Even now, after more than a decade of visiting and photographing around Mount Mitakesan in western Tokyo, R. and I still find new pictures to take. Sometimes it’s something new or that we didn’t notice before, such as the goblins “hidden” in the renovated stairs which lead to the summit-top shrine, or a new lookout spot to the green serrated ridges of the surrounding mountains on the trail from Hinodesan to Tsurutsuru onsen; other times it’s a new way of seeing an old subject, such as the backlighting on the tengu tree this trip.
Mitakesan continues to be enjoying its moment, as there were far more visitors than we’re used to, and far more tourists at the shrine and on the trails. On the plus side, work crews have done some serious maintenance leading from Hinodesan down to the Tsurutsuru onsen; this section of the trail used to have steep, knee-aching stairs but have been replaced by far gentler, knee-saving steps.
Another great day at Mitakesan. Despite the growing crowds, I expect we’ll continue to return to one of our favourite power spots in Japan…
At least twice a year for the last eleven years, usually in December and May, R. and I make a pilgrimage to Mount Mitakesan in the Okutama mountains west of Tokyo. It’s our power spot, one of them, and it’s where we chose to exchange vows when we got married almost five years ago.
I’ve taken many, many pictures from Mitakesan and surrounding mountains in those 11 years, and a gallery is on the way… On our most recent trip, we were struck by the unkai sea of clouds on the first night – and the summit-top sunrise on the second.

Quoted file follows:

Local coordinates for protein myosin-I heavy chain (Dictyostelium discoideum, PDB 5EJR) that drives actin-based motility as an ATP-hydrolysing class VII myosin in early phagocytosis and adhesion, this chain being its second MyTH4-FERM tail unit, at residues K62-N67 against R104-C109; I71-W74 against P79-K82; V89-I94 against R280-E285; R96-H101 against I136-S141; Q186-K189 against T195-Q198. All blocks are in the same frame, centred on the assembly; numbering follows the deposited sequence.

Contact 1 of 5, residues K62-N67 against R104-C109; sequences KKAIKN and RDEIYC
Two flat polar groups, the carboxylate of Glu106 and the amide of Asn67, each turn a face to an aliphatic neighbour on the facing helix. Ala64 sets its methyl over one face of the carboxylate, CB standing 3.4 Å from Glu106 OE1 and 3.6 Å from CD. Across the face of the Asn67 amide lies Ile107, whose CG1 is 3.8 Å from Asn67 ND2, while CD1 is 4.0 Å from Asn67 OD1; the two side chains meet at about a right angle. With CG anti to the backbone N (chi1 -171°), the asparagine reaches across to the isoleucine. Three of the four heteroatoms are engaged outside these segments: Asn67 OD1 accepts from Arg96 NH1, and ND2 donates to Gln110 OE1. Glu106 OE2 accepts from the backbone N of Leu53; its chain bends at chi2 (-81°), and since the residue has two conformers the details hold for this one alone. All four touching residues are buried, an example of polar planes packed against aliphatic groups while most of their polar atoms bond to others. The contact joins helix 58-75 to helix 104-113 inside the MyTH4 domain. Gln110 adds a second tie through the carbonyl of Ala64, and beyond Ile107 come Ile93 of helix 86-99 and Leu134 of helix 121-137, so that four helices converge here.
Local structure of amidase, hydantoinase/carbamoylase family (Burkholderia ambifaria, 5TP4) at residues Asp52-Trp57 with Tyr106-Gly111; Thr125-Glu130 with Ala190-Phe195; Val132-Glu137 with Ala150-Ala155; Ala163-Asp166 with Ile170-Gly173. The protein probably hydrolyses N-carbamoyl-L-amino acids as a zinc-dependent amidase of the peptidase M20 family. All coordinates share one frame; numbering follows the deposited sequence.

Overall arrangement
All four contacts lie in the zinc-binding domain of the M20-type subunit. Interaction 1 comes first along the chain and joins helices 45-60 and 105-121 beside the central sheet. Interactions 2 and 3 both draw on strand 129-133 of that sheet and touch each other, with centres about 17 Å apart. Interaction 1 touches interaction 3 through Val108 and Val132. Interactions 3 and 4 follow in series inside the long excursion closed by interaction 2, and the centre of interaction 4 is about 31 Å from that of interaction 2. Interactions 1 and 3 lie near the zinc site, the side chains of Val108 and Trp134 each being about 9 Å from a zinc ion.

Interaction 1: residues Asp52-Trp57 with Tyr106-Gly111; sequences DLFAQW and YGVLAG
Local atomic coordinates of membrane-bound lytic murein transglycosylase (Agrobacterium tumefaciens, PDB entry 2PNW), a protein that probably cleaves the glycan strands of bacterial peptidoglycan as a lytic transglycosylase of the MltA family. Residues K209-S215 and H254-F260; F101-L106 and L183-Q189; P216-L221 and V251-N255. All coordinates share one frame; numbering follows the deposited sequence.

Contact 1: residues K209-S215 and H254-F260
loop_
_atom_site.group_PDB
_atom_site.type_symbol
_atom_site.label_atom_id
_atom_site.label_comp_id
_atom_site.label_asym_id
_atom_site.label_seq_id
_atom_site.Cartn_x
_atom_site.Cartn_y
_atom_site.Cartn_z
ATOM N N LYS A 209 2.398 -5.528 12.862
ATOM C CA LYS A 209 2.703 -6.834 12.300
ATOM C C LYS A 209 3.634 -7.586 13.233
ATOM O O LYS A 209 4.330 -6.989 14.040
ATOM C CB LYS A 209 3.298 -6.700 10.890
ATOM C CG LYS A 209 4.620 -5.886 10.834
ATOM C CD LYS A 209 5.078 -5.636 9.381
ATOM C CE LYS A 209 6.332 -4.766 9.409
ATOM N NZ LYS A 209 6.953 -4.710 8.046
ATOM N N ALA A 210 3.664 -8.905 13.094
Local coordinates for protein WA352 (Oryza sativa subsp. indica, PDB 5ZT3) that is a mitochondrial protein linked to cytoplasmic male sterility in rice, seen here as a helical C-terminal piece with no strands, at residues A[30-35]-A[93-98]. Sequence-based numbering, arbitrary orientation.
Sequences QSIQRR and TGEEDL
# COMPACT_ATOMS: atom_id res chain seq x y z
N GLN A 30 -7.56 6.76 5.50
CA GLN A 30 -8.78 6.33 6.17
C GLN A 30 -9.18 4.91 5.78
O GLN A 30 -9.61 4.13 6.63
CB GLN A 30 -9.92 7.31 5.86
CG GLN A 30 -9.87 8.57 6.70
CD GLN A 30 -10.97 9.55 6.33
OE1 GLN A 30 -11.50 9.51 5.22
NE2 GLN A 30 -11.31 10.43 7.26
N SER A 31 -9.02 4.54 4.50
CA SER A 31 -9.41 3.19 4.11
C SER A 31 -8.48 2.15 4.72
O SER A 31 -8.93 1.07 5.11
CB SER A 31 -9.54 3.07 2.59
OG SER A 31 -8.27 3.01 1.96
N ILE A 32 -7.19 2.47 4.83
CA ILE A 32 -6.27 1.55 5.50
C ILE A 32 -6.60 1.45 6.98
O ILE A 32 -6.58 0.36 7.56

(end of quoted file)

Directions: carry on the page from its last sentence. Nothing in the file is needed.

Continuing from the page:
It’s still a little early for the koyo autumn leaves season around Tokyo — think another month or so. This is, however, still a great time to get out of doors and out of The City, into the countryside.
This season, as R. and I continue to stretch our legs after a too-hot summer spent mostly indoors, we continue to look for new hikes around Tokyo. Last weekend we walked the 9 kilometre Okutama Mukashi Michi, the Okutama Old Road, which runs from Okutama Station on the JR line to (near) Lake Okutama.
I say “walked” because for the most part, that’s what we did as the route follows an asphalt road along an old rail line along a forested slope. Only in the last stretch, the final hour so as we neared Lake Okutama, did we veer off-road and onto a trail.
It’s a pleasant, not spectacular, route, and if you walk it in the direction we did — from train station to bus stop — it tops out at a very pleasant viewpoint overlooking Lake Okutama: the Aometachi Fudoson Yasumidokoro rest house. It’ll be a great place to see the turning of the leaves around Lake Okutama; it’s also, however, reached by a road which means I suspect a lot of day trippers will be there to share the view.
I say “walked” because for the most part, that’s what we did. The route follows an asphalt road along an old rail line along a forested slope. Only in the last stretch, the final hour so as we neared Lake Okutama, did we veer off-road onto a trail. There were some others on the trail, mostly young couples still in active city wear and families with toddlers and small children: this is not rugged terrain. We finished the route in the suggested time, 4 hours, which is a little unusual for us: we often take considerably longer than suggested times as we like to stop for breaks and to take pictures. As pleasant as the Okutama Mukashi trail is, there just weren’t that many photo ops to slow us down this time. I might have gotten some good pictures from the Shidaraku-bashi suspension bridge over the Tamagawa River, but honestly I preferred not to look down…